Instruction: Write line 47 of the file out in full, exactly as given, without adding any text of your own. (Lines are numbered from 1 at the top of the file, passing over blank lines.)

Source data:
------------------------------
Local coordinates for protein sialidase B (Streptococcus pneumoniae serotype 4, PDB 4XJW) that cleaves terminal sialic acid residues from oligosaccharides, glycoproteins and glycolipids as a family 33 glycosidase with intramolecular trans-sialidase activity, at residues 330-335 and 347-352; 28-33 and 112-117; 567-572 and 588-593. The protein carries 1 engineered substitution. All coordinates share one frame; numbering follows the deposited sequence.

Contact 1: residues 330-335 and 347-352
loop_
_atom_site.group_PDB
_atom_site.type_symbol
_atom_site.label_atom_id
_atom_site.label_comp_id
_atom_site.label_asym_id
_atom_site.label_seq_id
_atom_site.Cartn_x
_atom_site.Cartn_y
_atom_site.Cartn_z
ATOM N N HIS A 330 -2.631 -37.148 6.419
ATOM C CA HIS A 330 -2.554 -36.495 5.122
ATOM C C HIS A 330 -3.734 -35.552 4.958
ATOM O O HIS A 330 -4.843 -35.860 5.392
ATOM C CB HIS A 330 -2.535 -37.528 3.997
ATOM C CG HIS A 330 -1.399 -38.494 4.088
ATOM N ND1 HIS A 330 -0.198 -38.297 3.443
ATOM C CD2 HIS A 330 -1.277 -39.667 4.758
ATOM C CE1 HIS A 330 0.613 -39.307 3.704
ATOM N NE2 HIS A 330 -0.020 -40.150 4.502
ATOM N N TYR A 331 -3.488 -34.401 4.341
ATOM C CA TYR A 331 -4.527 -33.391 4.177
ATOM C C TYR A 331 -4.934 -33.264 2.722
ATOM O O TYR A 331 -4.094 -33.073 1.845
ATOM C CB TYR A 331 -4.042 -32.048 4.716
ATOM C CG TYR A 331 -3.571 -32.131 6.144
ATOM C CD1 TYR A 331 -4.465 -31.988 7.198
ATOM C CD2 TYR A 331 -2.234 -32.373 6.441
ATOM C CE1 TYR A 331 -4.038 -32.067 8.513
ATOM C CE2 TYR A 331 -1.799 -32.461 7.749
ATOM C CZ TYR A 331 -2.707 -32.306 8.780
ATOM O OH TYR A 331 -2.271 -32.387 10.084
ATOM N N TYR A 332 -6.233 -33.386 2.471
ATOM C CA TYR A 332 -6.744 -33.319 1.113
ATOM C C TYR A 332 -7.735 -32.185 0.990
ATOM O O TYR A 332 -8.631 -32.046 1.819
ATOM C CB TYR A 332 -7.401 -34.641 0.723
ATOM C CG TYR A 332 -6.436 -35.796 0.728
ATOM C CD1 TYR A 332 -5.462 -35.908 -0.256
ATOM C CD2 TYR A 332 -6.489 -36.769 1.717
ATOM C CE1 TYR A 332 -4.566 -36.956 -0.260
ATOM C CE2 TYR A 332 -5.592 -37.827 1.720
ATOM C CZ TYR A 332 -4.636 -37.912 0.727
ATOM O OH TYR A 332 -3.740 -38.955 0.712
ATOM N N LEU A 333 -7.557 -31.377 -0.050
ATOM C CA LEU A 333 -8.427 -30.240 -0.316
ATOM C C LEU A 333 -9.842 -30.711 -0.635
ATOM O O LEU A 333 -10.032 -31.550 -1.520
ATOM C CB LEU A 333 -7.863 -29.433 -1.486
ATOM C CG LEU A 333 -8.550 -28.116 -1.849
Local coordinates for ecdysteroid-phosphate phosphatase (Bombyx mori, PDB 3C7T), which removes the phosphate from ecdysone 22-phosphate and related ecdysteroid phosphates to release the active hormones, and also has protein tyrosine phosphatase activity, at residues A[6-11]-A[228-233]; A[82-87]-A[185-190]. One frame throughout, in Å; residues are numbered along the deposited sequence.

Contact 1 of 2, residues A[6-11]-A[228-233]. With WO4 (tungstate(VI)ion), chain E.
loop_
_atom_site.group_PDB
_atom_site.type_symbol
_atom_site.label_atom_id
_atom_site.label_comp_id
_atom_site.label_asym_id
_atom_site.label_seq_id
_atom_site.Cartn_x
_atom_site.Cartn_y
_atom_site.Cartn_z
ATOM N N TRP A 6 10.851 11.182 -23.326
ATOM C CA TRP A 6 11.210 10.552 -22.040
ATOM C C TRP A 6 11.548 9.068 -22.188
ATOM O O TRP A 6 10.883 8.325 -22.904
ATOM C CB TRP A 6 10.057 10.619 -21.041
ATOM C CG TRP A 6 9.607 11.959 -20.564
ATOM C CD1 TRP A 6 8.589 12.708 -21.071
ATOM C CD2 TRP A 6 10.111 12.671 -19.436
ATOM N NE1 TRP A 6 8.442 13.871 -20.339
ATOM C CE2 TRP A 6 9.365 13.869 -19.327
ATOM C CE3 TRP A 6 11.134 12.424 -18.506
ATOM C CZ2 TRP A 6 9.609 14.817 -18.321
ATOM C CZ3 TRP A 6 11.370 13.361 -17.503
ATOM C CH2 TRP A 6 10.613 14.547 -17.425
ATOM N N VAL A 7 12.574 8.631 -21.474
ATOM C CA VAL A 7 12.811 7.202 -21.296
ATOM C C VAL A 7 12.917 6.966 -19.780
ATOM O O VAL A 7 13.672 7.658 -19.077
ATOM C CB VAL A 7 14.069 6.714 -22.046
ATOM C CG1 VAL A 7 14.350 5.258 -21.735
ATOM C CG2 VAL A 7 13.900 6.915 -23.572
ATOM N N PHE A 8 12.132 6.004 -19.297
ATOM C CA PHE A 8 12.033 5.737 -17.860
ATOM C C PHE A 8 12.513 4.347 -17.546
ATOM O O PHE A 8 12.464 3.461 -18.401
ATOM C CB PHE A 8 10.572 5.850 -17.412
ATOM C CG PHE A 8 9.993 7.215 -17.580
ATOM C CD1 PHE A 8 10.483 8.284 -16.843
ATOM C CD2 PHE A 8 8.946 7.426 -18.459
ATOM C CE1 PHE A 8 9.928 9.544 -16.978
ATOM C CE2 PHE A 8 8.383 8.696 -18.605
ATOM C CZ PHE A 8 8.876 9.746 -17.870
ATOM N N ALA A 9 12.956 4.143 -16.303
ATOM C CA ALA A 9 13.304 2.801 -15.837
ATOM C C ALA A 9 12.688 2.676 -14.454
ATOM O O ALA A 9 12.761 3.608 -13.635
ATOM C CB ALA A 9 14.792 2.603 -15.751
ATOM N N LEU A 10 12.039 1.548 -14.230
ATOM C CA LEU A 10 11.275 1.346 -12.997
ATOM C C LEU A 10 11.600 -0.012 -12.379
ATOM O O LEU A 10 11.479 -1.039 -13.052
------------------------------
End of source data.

ATOM N N LEU A 333 -7.557 -31.377 -0.050